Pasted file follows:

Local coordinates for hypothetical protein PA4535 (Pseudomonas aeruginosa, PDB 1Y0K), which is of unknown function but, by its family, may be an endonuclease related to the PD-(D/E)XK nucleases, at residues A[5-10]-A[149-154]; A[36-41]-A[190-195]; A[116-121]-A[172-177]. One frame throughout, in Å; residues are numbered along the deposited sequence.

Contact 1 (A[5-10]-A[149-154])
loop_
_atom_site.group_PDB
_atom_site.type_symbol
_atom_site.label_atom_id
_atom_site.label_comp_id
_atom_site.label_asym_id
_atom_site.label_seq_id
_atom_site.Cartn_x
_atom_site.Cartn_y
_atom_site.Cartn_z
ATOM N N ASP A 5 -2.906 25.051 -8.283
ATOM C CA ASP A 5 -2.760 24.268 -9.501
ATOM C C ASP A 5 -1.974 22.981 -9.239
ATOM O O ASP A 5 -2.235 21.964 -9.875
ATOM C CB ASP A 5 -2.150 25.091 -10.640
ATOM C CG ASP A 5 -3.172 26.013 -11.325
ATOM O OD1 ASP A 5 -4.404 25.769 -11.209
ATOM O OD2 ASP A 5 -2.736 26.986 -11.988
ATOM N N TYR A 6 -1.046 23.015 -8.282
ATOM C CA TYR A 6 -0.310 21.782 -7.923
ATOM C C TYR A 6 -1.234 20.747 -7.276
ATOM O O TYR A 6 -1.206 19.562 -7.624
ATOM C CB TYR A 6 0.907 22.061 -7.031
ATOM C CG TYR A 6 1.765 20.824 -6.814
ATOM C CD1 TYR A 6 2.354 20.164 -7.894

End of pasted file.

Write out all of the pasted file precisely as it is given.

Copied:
Local coordinates for hypothetical protein PA4535 (Pseudomonas aeruginosa, PDB 1Y0K), which is of unknown function but, by its family, may be an endonuclease related to the PD-(D/E)XK nucleases, at residues A[5-10]-A[149-154]; A[36-41]-A[190-195]; A[116-121]-A[172-177]. One frame throughout, in Å; residues are numbered along the deposited sequence.

Contact 1 (A[5-10]-A[149-154])
loop_
_atom_site.group_PDB
_atom_site.type_symbol
_atom_site.label_atom_id
_atom_site.label_comp_id
_atom_site.label_asym_id
_atom_site.label_seq_id
_atom_site.Cartn_x
_atom_site.Cartn_y
_atom_site.Cartn_z
ATOM N N ASP A 5 -2.906 25.051 -8.283
ATOM C CA ASP A 5 -2.760 24.268 -9.501
ATOM C C ASP A 5 -1.974 22.981 -9.239
ATOM O O ASP A 5 -2.235 21.964 -9.875
ATOM C CB ASP A 5 -2.150 25.091 -10.640
ATOM C CG ASP A 5 -3.172 26.013 -11.325
ATOM O OD1 ASP A 5 -4.404 25.769 -11.209
ATOM O OD2 ASP A 5 -2.736 26.986 -11.988
ATOM N N TYR A 6 -1.046 23.015 -8.282
ATOM C CA TYR A 6 -0.310 21.782 -7.923
ATOM C C TYR A 6 -1.234 20.747 -7.276
ATOM O O TYR A 6 -1.206 19.562 -7.624
ATOM C CB TYR A 6 0.907 22.061 -7.031
ATOM C CG TYR A 6 1.765 20.824 -6.814
ATOM C CD1 TYR A 6 2.354 20.164 -7.894